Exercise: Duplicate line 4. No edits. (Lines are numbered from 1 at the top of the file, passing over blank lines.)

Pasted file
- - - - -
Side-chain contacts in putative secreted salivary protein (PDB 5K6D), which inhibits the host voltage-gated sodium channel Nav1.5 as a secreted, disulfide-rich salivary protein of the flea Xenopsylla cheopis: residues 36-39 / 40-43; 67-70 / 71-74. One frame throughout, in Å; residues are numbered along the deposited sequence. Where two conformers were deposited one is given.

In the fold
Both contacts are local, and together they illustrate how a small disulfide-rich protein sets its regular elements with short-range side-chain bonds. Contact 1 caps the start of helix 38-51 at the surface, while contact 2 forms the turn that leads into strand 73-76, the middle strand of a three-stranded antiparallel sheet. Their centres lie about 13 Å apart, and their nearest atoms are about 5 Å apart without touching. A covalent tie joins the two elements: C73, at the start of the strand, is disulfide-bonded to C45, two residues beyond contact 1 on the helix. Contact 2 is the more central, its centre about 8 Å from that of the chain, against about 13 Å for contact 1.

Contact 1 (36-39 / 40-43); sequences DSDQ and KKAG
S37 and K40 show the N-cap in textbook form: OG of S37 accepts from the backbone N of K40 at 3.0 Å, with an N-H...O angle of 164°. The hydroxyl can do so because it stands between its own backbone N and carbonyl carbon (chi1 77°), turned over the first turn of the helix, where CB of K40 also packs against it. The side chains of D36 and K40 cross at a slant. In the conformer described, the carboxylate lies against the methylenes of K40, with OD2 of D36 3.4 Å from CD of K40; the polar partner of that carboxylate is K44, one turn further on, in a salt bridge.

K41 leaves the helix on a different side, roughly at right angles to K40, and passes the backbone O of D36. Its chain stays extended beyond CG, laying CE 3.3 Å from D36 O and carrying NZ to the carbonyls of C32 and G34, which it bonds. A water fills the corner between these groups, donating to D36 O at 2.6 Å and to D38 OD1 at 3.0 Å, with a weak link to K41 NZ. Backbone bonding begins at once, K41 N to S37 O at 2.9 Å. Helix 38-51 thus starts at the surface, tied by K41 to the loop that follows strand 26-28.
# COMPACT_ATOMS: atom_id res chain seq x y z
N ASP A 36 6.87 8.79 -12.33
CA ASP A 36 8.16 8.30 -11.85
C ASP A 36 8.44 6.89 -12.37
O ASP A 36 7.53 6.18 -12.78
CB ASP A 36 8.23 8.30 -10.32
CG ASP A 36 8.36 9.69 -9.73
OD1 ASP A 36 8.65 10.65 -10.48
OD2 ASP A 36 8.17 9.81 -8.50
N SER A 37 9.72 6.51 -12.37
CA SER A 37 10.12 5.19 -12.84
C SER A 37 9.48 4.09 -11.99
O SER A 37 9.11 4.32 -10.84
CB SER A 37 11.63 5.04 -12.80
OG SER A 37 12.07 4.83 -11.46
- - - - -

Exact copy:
Contact 1 (36-39 / 40-43); sequences DSDQ and KKAG